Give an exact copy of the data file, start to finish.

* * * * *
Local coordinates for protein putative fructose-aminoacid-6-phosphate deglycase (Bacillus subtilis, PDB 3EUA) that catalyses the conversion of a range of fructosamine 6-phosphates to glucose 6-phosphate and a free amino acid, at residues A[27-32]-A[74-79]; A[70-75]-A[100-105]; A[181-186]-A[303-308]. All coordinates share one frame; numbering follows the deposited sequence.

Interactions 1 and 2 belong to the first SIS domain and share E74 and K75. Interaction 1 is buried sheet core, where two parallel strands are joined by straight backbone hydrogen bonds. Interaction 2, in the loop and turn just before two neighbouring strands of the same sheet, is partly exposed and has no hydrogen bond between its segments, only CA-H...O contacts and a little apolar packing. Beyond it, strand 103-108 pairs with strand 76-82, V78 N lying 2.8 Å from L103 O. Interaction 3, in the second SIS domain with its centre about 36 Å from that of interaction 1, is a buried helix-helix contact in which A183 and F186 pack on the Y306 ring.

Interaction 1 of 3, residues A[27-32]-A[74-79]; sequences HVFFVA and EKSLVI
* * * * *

Local coordinates for protein putative fructose-aminoacid-6-phosphate deglycase (Bacillus subtilis, PDB 3EUA) that catalyses the conversion of a range of fructosamine 6-phosphates to glucose 6-phosphate and a free amino acid, at residues A[27-32]-A[74-79]; A[70-75]-A[100-105]; A[181-186]-A[303-308]. All coordinates share one frame; numbering follows the deposited sequence.

Interactions 1 and 2 belong to the first SIS domain and share E74 and K75. Interaction 1 is buried sheet core, where two parallel strands are joined by straight backbone hydrogen bonds. Interaction 2, in the loop and turn just before two neighbouring strands of the same sheet, is partly exposed and has no hydrogen bond between its segments, only CA-H...O contacts and a little apolar packing. Beyond it, strand 103-108 pairs with strand 76-82, V78 N lying 2.8 Å from L103 O. Interaction 3, in the second SIS domain with its centre about 36 Å from that of interaction 1, is a buried helix-helix contact in which A183 and F186 pack on the Y306 ring.

Interaction 1 of 3, residues A[27-32]-A[74-79]; sequences HVFFVA and EKSLVI